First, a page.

Most of the time, designers or freelancers (which is technically what I am) at the company design products and produce illustrations, and the company owns all rights to the work. Yes, this means that you can’t show your own work freely on your website without the company’s permission. You even have to be careful NOT to make derivative works from something you created at a company. Occasionally, an outside scientist, educator, artist, or anyone would have an idea for a model they would like the company to manufacture. So they will call the company and negotiate a deal. If this is the case, the creator of the model is credited and/or may enjoy certain benefits when the models sell. Examples of such models include “Plane Jane,” a model showing the anatomical planes, and the “Complete Sarcomere Model,” which illustrates the sliding filament theory.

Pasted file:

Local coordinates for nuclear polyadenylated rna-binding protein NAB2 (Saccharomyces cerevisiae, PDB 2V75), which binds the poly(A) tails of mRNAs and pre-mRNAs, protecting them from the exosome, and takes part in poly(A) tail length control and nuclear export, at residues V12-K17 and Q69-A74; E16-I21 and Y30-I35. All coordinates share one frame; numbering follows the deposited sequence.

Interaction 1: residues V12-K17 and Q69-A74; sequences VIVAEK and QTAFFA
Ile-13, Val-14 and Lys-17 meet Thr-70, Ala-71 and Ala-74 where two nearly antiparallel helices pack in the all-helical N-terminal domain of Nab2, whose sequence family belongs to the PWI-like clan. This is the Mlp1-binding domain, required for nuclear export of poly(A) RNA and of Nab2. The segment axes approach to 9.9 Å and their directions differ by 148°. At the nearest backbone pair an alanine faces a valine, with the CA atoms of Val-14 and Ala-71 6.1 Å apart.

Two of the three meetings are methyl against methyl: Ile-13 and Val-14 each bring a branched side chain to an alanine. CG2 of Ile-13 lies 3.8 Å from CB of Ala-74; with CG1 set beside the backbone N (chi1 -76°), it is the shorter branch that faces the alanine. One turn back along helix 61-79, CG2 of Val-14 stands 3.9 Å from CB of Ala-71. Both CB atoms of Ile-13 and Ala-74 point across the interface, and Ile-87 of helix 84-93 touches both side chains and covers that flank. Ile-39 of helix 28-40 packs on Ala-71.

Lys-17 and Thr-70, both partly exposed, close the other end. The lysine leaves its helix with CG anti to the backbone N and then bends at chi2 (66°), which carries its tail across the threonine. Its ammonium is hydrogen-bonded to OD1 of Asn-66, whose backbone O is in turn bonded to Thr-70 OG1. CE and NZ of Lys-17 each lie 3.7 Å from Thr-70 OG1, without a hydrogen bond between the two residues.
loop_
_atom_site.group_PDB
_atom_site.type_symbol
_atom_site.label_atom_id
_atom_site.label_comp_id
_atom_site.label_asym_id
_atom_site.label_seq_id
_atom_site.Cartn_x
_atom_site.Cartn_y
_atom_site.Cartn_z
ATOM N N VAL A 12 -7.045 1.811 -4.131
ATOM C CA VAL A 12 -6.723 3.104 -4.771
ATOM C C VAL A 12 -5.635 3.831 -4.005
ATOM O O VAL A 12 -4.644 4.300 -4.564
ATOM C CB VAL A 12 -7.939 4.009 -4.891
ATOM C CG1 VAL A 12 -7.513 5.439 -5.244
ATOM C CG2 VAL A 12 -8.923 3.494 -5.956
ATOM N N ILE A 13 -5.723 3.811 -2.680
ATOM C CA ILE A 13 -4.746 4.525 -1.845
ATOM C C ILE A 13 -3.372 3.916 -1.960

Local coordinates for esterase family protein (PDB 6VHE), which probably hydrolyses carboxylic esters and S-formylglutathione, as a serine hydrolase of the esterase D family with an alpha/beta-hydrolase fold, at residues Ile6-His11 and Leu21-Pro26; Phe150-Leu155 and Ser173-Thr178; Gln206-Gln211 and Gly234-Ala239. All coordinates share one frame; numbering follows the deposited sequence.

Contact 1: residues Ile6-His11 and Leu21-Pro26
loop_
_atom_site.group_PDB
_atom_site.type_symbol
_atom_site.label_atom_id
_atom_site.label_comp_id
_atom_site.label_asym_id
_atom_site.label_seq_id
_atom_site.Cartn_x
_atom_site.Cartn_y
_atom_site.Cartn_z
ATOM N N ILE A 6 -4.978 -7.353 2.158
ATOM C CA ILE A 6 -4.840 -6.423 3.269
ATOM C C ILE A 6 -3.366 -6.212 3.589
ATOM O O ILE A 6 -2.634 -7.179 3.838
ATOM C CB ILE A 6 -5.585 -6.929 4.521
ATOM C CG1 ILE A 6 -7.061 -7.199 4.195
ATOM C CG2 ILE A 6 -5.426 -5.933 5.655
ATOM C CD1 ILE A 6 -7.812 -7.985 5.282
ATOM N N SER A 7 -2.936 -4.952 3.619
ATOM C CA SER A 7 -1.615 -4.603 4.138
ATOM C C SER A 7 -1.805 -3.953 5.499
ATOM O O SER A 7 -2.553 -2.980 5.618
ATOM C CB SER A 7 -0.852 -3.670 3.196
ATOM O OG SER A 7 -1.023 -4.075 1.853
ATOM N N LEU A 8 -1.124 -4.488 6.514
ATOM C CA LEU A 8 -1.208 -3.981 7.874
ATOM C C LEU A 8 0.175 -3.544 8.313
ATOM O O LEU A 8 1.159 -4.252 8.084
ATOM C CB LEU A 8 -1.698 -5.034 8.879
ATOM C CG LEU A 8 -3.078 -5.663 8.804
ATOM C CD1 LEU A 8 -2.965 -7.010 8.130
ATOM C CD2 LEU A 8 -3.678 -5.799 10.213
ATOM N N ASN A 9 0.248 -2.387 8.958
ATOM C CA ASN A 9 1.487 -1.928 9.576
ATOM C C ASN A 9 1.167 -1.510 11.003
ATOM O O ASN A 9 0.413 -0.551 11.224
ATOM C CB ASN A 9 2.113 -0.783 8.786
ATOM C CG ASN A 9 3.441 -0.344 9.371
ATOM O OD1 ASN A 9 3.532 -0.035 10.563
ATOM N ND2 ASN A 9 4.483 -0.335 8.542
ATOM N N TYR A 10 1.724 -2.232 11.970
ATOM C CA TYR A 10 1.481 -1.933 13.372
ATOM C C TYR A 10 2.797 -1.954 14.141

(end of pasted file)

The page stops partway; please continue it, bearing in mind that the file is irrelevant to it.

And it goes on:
Stay tuned for part 2 about the design and manufacturing process.

plane-jane sarcomere
Above Left (Top): Plane Jane; Above Right (Bottom): Complete Sarcomere Model

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Summer Forensics Art Course

Posted by Janet on March 7, 2009

I’d like to bring to attention a 5-day course at Northwestern University this summer. The course is designed as an introduction to forensic compositry and is taught by composit artist Lois Gibson. It takes place in Evanston, IL, just north of Chicago. It comes with a $900 registration fee and runs from 7/20/09 to 7/24/09.

To register, go to https://nucps.northwestern.edu/course/crs_detail.asp?id=1319.

The course is limited to 18 students. Register early if you are interested.

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Suggestions for Video Tutorials?

Posted by Janet on March 2, 2009

I’ve been thinking about making video tutorials of drawing, illustration, sculpting, and casting techniques to post online. This would likely be a long-term side project, seeing how I don’t have a video camera yet. I’d like some feedback so I can decide whether this is something worth doing and whether there is anything specific people want to see. Feel free to leave feedback in the comments section or send me an email at illustrationideas@gmail.com.